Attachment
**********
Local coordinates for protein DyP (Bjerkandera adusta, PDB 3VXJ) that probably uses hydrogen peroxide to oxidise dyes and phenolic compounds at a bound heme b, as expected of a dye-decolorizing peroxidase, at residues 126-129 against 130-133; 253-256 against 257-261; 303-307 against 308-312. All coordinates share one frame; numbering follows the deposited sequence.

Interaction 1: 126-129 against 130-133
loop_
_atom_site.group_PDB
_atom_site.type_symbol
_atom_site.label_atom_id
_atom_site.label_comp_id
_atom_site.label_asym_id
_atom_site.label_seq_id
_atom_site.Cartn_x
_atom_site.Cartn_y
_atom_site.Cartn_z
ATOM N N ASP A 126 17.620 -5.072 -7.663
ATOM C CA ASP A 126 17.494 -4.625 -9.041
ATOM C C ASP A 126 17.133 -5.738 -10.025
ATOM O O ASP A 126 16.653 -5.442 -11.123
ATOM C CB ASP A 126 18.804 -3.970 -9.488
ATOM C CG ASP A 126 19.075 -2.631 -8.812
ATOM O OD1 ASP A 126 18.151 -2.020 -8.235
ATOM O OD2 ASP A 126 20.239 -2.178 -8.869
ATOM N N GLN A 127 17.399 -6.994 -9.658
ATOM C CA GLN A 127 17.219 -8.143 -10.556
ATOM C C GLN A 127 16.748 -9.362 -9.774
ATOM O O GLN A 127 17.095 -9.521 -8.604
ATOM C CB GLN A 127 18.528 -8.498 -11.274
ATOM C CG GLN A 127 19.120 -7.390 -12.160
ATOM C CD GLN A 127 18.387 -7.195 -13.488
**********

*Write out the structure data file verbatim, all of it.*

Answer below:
Local coordinates for protein DyP (Bjerkandera adusta, PDB 3VXJ) that probably uses hydrogen peroxide to oxidise dyes and phenolic compounds at a bound heme b, as expected of a dye-decolorizing peroxidase, at residues 126-129 against 130-133; 253-256 against 257-261; 303-307 against 308-312. All coordinates share one frame; numbering follows the deposited sequence.

Interaction 1: 126-129 against 130-133
loop_
_atom_site.group_PDB
_atom_site.type_symbol
_atom_site.label_atom_id
_atom_site.label_comp_id
_atom_site.label_asym_id
_atom_site.label_seq_id
_atom_site.Cartn_x
_atom_site.Cartn_y
_atom_site.Cartn_z
ATOM N N ASP A 126 17.620 -5.072 -7.663
ATOM C CA ASP A 126 17.494 -4.625 -9.041
ATOM C C ASP A 126 17.133 -5.738 -10.025
ATOM O O ASP A 126 16.653 -5.442 -11.123
ATOM C CB ASP A 126 18.804 -3.970 -9.488
ATOM C CG ASP A 126 19.075 -2.631 -8.812
ATOM O OD1 ASP A 126 18.151 -2.020 -8.235
ATOM O OD2 ASP A 126 20.239 -2.178 -8.869
ATOM N N GLN A 127 17.399 -6.994 -9.658
ATOM C CA GLN A 127 17.219 -8.143 -10.556
ATOM C C GLN A 127 16.748 -9.362 -9.774
ATOM O O GLN A 127 17.095 -9.521 -8.604
ATOM C CB GLN A 127 18.528 -8.498 -11.274
ATOM C CG GLN A 127 19.120 -7.390 -12.160
ATOM C CD GLN A 127 18.387 -7.195 -13.488